Ninja Gaiden has, until now at least, always been a series that demanded dedication and commitment. It was tough, and only a very particular breed of gamer actively sought out the almost insane challenge posed by the franchise on higher difficulty levels.
For those accustomed to such a challenge, Ninja Gaiden 3 might well be a disappointment. Here, accessibility is the name of the game, and although that doesn’t necessarily mean the series has been dumbed down, it does mean there are more options for how you want to play. The game no longer wants to punish you; instead, it seems to want you to actually enjoy it.
This may be due largely to the departure of long-time producer Tomonbu Itagaki, who was replaced by Ninja Gaiden Sigma’s Yosuke Hayashi. The changes to Ninja Gaiden 3 mean that while this is still not an easy game, it is a title that most gamers should feel reasonably confident about approaching.
All of which will likely dampen the enthusiasm of series veterans, but the reality is that until this point, Ninja Gaiden has been too narrowly focused on a small sector of the market. Ryu Hayabusa is again the star, in a story that is complete and utter nonsense, though it is admittedly enjoyable nonsense. The game revolves around a major corporation planning world domination, with much overacting and significant plot holes.
Nevertheless, the game does an admirable job of filling in the backstory of the Ninja Gaiden universe, including quite a lot of information concerning Ryu and the Dragon Blade, while the cutscenes are always visually impressive. More generally, the game’s urban locations can grow a little repetitive, but that’s only a minor niggle.
More agitating is the camera, which has an annoying habit of showing the worst possible angle at the worst possible moment. Tapping R2 or RT allows you to snap the camera to look straight ahead, but this can still be a real pain in the middle of combat.
Combat has been completely overhauled here. Just as many shooters have dropped health packs, Ninja Gaiden 3 has ditched items entirely. Health replenishes after each fight and you earn Ninpo for each hit you land. Instead of being a clever tactical option, Ninpo now serves as nothing more than a means to defeat all of your enemies at once and regain your health.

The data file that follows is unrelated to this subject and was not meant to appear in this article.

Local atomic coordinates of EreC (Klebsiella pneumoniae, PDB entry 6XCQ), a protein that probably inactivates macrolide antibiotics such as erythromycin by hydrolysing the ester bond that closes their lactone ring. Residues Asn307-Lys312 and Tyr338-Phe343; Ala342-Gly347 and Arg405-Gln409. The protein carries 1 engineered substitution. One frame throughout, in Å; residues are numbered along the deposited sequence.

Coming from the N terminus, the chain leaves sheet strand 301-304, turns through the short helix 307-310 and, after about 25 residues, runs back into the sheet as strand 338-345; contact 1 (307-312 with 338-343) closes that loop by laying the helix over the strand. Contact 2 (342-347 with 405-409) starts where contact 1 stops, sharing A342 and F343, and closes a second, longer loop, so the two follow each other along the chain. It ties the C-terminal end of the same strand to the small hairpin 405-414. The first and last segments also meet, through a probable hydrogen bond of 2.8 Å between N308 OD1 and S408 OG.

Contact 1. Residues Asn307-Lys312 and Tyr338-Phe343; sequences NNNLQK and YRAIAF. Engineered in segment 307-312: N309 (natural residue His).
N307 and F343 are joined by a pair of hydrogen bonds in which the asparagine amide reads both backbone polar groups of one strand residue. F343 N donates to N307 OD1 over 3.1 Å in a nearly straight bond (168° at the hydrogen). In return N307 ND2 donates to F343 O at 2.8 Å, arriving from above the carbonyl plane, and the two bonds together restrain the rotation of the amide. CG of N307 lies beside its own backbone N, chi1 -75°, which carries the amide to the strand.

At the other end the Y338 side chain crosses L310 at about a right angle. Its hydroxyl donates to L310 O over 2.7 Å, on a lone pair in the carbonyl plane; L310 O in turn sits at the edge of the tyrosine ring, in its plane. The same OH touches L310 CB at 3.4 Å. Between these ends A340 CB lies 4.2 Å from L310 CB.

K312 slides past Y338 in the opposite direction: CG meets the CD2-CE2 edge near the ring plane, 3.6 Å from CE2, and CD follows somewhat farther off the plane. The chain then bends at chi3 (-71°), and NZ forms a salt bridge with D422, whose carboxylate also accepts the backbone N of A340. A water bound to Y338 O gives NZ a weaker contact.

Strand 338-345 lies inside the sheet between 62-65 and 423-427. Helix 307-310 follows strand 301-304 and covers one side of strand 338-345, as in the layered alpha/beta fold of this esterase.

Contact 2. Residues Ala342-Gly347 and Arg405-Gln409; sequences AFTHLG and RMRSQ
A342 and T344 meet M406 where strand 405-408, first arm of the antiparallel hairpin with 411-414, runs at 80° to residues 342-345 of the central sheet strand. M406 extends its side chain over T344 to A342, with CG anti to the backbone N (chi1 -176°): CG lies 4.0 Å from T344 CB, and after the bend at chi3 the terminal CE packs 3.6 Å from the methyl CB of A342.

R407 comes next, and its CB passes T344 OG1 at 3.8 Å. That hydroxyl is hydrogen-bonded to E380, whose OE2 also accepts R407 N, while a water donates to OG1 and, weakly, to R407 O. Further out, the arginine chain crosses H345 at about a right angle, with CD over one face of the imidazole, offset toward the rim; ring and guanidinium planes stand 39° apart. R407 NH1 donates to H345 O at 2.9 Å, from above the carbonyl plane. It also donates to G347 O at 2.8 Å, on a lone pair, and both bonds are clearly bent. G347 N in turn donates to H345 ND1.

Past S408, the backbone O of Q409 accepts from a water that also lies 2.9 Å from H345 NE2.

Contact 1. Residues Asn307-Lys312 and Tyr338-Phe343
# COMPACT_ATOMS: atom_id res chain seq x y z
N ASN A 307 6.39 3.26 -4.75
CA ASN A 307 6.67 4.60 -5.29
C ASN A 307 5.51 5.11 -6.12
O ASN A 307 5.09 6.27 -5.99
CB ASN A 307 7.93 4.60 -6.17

In past titles, players needed to carefully weigh up their strategic options and approach each encounter with a certain hesitant defence. The alternative was death within seconds. Here, however, the game seems quite content to allow you to mash buttons in an all-out offensive, and as such, at times it almost feels like a standard hack-and-slash affair, which will almost certainly offend series stalwarts.
This might not be quite so big a problem if it wasn’t for the responsiveness issue that sometimes plagues the game. For Team Ninja to release a title with such a frustratingly large lag issue in 2012 is frankly quite strange, especially given the pedigree of the developer.
Similarly, the approach to level design is markedly old-fashioned. Essentially, each section is a series of arenas connected by quick-time events. Fight, perform the QTE, watch the cutscene, then rinse and repeat.
Overall, the boss fights are inventive and well thought-out, but they can also be infuriating. Even so, you’ll find that generally you don’t mind too much, and restarting them a few times isn’t too much of a chore.
However, the lack of any discernible payoff at the end makes you wonder whether it was worth it. The game attempts to humanise Ryu (you even get to see him unmasked), but it’s ludicrous that his path to atonement for all the deaths he has caused leads to him slaughtering thousands more.
With the game looking to become more mainstream, a new Team Deathmatch mode has been added in the form of Clan Battle, but it is a truly dreadful affair that is best avoided altogether. While the Ninja Trials co-op mode is more promising, it isn’t essential playing either.
This game may well insult many of the gamers who have stuck with the series over the years, but at the same time it simply doesn’t do enough to appeal to a wider audience. Ninja Gaiden 3 is not a complete disaster, but there are other games out there.
The review is based off a retail copy of the PlayStation 3 version of Ninja Gainden 3 by Team Ninja distributed by Techmo Koei.